Lack of critical skilled workers delays first ViaSat-3 launch to late summer
TAMPA, Fla. — A shortage of skilled workers has pushed the launch of the first ViaSat-3 broadband satellite from the first half of 2022 to “late summer,” Viasat said Feb. 3 as the pandemic continues to disrupt the industry’s supply chains.
Viasat executive chair Mark Dankberg said during the company’s financial results investor call that it still plans to bring the satellite online this year.
However, he added “there’s uncertainties along the way,” pointing to how just three months ago it appeared “life was coming back to normal,” before COVID-19’s Omicron variant started spreading across the United States.
Viasat CEO Rick Baldridge said on the same investor call that the company is having to work with a “limited availability of specific critical skill workers,” underlining how COVID-19’s impact on the space industry extends beyond a shortage of certain parts and raw materials.
Kevin Harkenrider, who was promoted to Viasat chief operating officer Nov. 17, recently outlined social distancing and other steps the company is taking to avoid being disrupted by the pandemic in an interview with SpaceNews.
A SpaceX Falcon Heavy rocket has been lined up to launch the first high-throughput ViaSat-3 satellite, which aims to cover the Americas from geostationary orbit.
The satellite was initially due to launch in 2019 before pre-pandemic issues with an unnamed component supplier pushed it into 2020. Manufacturing delays related to COVID-19 then knocked the launch into 2021.
The delays have a knock-on schedule impact for the other two satellites in the company’s $2.3 billion global ViaSat-3 constellation. The second ViaSat-3 satellite, designed to cover Europe, Middle East and Africa, is set to launch six months after the first, and the third spacecraft for Asia Pacific six months after that.
California-based Viasat, which is designing ViaSat-3’s payloads for a satellite bus that Boeing is providing, said it does not expect the schedule slip to affect its existing financial outlook materially.
The first ViaSat-3 payload is being readied for thermal vacuum testing at Boeing, the company announced as part of its Feb. 3 financial results.
About 95% of payload units on the second ViaSat-3 satellite have also been installed at Viasat’s facilities, ahead of being shipped to Boeing.
And Feb. 1 Viasat announced a partnership with Australian telco Telstra to build and manage the ground infrastructure for the third ViaSat-3.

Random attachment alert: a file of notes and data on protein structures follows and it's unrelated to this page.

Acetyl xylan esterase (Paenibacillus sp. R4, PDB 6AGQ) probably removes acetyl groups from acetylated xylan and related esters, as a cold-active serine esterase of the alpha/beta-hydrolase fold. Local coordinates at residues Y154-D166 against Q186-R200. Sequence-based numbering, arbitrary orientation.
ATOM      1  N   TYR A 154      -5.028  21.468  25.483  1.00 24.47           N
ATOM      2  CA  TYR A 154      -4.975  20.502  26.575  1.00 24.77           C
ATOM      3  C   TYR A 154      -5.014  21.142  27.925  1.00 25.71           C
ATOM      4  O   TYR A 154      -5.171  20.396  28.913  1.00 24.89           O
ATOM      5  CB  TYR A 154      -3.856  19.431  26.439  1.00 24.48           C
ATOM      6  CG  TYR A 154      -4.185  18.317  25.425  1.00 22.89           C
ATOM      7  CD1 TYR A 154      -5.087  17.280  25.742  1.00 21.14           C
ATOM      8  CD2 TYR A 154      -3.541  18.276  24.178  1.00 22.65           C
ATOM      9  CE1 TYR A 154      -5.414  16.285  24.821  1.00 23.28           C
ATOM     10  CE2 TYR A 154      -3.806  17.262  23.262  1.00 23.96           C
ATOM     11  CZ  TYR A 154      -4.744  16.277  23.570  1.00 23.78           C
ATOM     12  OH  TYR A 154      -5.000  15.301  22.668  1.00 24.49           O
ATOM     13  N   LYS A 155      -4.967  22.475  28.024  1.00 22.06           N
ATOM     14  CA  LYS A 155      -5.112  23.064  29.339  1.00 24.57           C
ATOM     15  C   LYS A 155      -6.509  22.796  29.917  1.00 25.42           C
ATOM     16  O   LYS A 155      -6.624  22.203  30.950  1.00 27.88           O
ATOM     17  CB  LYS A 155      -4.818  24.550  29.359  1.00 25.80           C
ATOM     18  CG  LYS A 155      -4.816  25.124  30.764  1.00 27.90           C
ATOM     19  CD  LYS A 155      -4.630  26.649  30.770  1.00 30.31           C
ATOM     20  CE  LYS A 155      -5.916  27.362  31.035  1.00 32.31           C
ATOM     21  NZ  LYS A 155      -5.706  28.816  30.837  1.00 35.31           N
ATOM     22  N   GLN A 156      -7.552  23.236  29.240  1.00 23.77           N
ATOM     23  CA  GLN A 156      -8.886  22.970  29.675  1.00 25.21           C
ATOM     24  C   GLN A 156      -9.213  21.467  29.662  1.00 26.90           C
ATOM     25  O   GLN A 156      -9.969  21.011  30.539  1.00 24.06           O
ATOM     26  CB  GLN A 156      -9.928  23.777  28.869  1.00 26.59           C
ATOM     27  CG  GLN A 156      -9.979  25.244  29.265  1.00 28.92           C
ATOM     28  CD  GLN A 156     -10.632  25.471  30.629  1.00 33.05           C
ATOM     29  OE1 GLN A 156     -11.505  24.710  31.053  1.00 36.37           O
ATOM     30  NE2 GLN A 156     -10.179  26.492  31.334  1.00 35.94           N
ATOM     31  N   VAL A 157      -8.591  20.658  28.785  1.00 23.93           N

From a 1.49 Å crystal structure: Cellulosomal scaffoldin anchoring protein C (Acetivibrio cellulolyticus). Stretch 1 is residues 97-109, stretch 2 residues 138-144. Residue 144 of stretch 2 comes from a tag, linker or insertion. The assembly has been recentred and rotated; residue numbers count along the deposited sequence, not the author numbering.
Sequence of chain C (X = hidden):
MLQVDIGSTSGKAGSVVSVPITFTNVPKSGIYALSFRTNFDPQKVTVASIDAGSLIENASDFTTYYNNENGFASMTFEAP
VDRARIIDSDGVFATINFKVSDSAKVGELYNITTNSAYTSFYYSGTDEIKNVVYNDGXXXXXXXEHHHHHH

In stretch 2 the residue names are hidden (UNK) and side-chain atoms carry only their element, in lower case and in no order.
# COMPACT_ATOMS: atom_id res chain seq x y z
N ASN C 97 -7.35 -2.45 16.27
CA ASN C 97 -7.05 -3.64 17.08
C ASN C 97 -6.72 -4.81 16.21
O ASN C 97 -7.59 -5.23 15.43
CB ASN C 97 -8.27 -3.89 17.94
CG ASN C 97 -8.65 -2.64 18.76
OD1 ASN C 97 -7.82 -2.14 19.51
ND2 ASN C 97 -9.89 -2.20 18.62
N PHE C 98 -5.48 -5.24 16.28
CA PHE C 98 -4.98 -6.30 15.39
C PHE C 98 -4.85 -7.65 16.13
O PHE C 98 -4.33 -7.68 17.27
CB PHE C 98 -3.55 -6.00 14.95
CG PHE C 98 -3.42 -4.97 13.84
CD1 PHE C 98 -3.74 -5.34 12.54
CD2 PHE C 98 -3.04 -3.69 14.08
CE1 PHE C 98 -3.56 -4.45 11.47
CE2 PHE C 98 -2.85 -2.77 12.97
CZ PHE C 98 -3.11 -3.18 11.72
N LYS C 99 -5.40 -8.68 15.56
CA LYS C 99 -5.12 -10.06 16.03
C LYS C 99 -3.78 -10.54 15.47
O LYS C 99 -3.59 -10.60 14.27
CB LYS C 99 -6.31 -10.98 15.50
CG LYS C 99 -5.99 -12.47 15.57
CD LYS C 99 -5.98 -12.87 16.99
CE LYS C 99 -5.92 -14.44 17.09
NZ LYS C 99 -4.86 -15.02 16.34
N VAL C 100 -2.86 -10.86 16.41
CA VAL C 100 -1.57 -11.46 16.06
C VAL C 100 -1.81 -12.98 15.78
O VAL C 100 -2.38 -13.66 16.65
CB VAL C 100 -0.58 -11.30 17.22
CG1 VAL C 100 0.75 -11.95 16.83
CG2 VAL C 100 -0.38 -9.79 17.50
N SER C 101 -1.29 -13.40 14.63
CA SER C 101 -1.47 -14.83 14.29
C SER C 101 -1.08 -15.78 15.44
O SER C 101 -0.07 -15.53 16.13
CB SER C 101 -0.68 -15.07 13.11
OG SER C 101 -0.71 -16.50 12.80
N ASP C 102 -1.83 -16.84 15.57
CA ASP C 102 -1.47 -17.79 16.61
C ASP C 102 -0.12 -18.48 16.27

Meanwhile, SpaceX recently announced plans to ship antennas in the second quarter to customers who signed up for Starlink Premium, a more expensive service tier for its low Earth orbit broadband network that promises faster speeds for high-demand users.
According to SpaceX, Starlink Premium is geared for offices, storefronts and other “super users across the globe.”
It marks a significant push into the enterprise market for Starlink, which has focused on consumer broadband applications since starting initial services in 2020.
According to Starlink Premium’s website, its users can expect download speeds of 150-500 megabits per second.
Viasat has said each of its three ViaSat-3 satellites is designed to deliver data and video streaming speeds of more than 150 megabits per second.
Responding to an analyst’s question about ViaSat-3’s ability to attract subscribers once it launches in this changing competitive landscape, Dankberg said it is “a very big market” that can sustain multiple players.
“If you look at what we’re doing on the enterprise side, we tend to be a lot more vertically integrated into each specific market,” he added, “where there’s quite a bit of value-add besides just providing a broadband pipe.”
Viasat made a record $720 million in revenue for the three months to the end of December, up 25% compared with the corresponding period last year.
The growth was driven by broad-based service revenue increases, strong product sales and contributions from two recently acquired businesses: communications firm Rignet and Euro Broadband Infrastructure.
The company’s adjusted earnings before interest, taxes, depreciation and amortization (EBITDA) soared 10% on the revenue growth to $163 million.
However, Viasat reported a net loss of $6.6 million for the quarter, compared with a net income of $6.8 million in the prior year period.
The company pointed to factors including expenses related to its planned acquisition of British satellite operator Inmarsat for the drop.
Viasat said it had reached a number of early financial and regulatory milestones since announcing the $7.3 billion acquisition Nov. 8, which will expand its broadband network globally in multiple orbits and spectrum bands if it goes ahead.
These include amending credit facilities for Viasat and Inmarsat to facilitate a deal that comprises $850 million in cash, about $3.1 billion in Viasat equity and the assumption of $3.4 billion of net debt.
In a letter to shareholders as part of its results, Viasat also said that it has submitted a pre-merger notification under antitrust regulations with the U.S. Department of Justice, “and prepared regulatory filings for many additional jurisdictions around the world.”
Viasat must also secure shareholder approval to buy Inmarsat, and a meeting to vote on a plan is set to be scheduled later this year.